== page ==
Graham Nash Turns 80!!!
Happy Birthday to Graham Nash who turns 80 today (February 2nd)!!! Nash heads back on the road on March 2nd playing Collingswood, New Jersey’s Scottish Rite Auditorium. Nash’s road dates feature just him, Shane Fontayne — Crosby, Stills, & Nash‘s longtime road guitarist, and keyboardist Todd Caldwell.
Nash announced yesterday (February 1st) that he would be following bandmate Neil Young in pulling his music off the Spotify streaming service.
The statement reads in full:
Having heard the Covid disinformation spread by Joe Rogan on Spotify, I completely agree with and support my friend, Neil Young and I am requesting that my solo recordings be removed from the service.
There is a difference between being open to varying viewpoints on a matter and knowingly spreading false information which some 270 medical professionals have derided as not only false but dangerous. Likewise, there is a difference between misinformation, in which one is unaware that what is being said is false, versus disinformation which is knowingly false and intended to mislead and sway public opinion.
The opinions publicized by Rogan are so dishonest and unsupported by solid facts that Spotify becomes an enabler in a way that costs people their lives.
Graham Nash, who published his latest photo book, A Life In Focus, in November, currently has three new projects in the work; a new original solo set, a live album comprised of recent performances of his first two albums — 1971’s Songs For Beginners and 1974’s Wild Tales, along with a reunion with fellow Hollies co-founder and childhood friend Allan Clarke.
Last month, Graham Nash slammed Robert F. Kennedy Jr. for using his song “Chicago” to promote an anti-vaccination rally on January 23rd. A portion of the song is used in a promotional video on the Children’s Health Defense site. Nash’s chorus — featuring the hook line “We can change the world” — is clearly heard in another song titled “Heart Of Freedom,” which claims that the lyrics were penned by RFK Jr.
On January 22nd, Nash posted a message on Instagram writing: “The use of my song ‘Chicago; by Robert F. Kennedy, Jr.’s Children’s Health Defense movement in a video to promote his organization’s rally in Washington, D.C. tomorrow (January 23rd) is not authorized, and I am taking steps to cause the cessation of its use. I do not support his anti-vaccination position as the history of the efficacy of the Covid 19 vaccines is well documented.”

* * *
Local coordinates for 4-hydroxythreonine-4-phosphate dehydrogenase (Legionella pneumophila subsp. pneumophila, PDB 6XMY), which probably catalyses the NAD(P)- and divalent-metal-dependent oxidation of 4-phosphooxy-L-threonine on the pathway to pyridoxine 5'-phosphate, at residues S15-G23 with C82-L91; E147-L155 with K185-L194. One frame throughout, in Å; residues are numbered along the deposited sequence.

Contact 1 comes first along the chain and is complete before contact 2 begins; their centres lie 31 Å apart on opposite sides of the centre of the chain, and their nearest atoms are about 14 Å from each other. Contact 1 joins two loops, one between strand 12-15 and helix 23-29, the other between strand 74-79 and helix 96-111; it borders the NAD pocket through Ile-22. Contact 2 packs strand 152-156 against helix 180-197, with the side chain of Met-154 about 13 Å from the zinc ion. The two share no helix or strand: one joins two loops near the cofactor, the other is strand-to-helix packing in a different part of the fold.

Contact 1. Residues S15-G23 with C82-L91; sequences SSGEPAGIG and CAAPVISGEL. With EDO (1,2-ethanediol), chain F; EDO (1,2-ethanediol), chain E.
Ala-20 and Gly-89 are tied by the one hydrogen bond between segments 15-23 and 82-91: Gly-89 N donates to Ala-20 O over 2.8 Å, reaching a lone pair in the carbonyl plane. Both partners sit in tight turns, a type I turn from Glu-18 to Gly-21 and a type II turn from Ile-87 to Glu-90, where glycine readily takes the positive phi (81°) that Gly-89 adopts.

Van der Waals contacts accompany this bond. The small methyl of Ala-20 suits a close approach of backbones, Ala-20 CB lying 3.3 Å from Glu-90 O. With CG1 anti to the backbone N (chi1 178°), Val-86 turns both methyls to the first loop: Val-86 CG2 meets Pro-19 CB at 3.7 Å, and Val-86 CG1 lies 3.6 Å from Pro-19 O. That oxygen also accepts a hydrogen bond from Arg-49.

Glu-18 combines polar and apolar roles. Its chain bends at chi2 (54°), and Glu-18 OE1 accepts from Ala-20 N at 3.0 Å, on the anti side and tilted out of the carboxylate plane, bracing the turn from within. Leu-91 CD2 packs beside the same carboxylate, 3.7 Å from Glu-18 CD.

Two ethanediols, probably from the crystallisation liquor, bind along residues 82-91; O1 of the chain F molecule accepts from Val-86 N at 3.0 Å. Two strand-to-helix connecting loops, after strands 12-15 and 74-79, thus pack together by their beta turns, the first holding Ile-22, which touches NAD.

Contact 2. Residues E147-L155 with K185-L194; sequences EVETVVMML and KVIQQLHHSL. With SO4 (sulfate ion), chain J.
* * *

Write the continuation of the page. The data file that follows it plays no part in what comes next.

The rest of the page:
In October 2021, Graham Nash released a new track and video, titled “Vote,” in the lead-up to the November 3rd presidential election. The two-time Rock and Roll Hall of Famer told Rolling Stone, “I wanted to make sure that people understood that there were many people hitting rock bottom. And because this new Covid relief bill hasn’t been signed yet, there are people that are going to be made homeless, who will starve and won’t have enough money for rent and meds. It’s crazy.”
In 2021 Nash compiled and produced Crosby, Stills, Nash, & Young‘s critically lauded “50th Anniversary Deluxe Edition” box set for the group’s 1970’s Déjà Vu.
2018 saw Nash’s 30-track career retrospective, titled Over The Years. The set features tracks from Crosby, Stills, & Nash; Crosby, Stills, Nash & Young; Crosby & Nash; and Nash on his own. The collection’s second disc features a selection of Nash’s personal demos of his best-known tracks taped between 1968 and 1980. In 2016, Nash received raves for his latest solo set, This Path Tonight, along with glowing reviews for his ongoing scaled back live dates.
Perhaps the biggest shakeups of Graham Nash’s life these days are the end of his marriage to wife, the late-Susan Sennett after nearly four decades and three adult children together, his new marriage with writer/actress Amy Grantham, and the crumbling of his partnership with David Crosby. Nash’s ongoing issues with Crosby seem to have marked the end of CSNY. Nash revealed to the Dutch magazine Lust For Life that his relationship with Crosby is virtually non-existent at this point and that CSNY are effectively over.